Ozone UV Radiation (O3/UV)

Ozone readily absorbs UV radiation at 254 nm wavelength (the extinction coefficient 254 nm = 3300 M–1 cm–1) producing H2O2 as an intermediate, which then decomposes to .OH:


O3+hv ---->O2+O(1D)

O(1D)+H2O ---->H2O2---->2.OH

Although photochemical cleavage of H2O2 is the simplest method for the production of hydroxyl radicals, the exceptionally low molecular absorptivity of H2O2 at 254 nm (254nm = 18.6 M–1 cm–1) limits the .OH yield in the solution.


The absorptivity of H2O2 can be increased by using UV lamps with output at lower wavelengths. In practice, the power requirement for UV lamps in the process of ozone photolysis is in watts range versus kilowatts for hydrogen peroxide photolysis. If water solutions contain organic compounds strongly absorbing UV light, then UV radiation usually does not give any additional effect to ozone because of the screening of ozone from the UV by optically active compounds such as phenol, 5-methylresorcinol, xylenols, etc.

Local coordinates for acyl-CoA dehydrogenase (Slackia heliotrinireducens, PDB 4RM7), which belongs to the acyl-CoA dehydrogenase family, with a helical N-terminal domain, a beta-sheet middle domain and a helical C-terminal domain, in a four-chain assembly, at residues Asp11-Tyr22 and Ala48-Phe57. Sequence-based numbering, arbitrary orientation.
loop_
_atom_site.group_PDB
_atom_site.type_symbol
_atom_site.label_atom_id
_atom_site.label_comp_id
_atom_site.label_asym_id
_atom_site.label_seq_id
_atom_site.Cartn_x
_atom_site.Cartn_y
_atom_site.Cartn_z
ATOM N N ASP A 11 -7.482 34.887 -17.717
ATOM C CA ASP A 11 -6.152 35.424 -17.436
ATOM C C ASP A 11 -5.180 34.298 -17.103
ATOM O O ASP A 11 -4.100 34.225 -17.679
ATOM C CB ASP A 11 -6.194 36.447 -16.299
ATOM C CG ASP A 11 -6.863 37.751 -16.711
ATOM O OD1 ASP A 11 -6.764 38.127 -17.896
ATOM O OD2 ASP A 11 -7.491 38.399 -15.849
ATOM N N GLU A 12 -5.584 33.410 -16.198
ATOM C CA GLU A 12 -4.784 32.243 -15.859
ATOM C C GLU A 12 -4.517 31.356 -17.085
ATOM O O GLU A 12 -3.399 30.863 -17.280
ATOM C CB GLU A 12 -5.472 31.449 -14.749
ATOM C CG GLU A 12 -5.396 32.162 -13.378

Although phenolic compounds (phenol, p-cresol, 2,3-xylenol, 3,4-xylenol) are easily oxidized by ozone, complete mineralization to CO2 and H2O is uncommon. Using the O3/UV system complete mineralization of organic compounds with a short molecular chain (glyoxal, glyoxylic acid, oxalic acid, formic acid) can be achieved.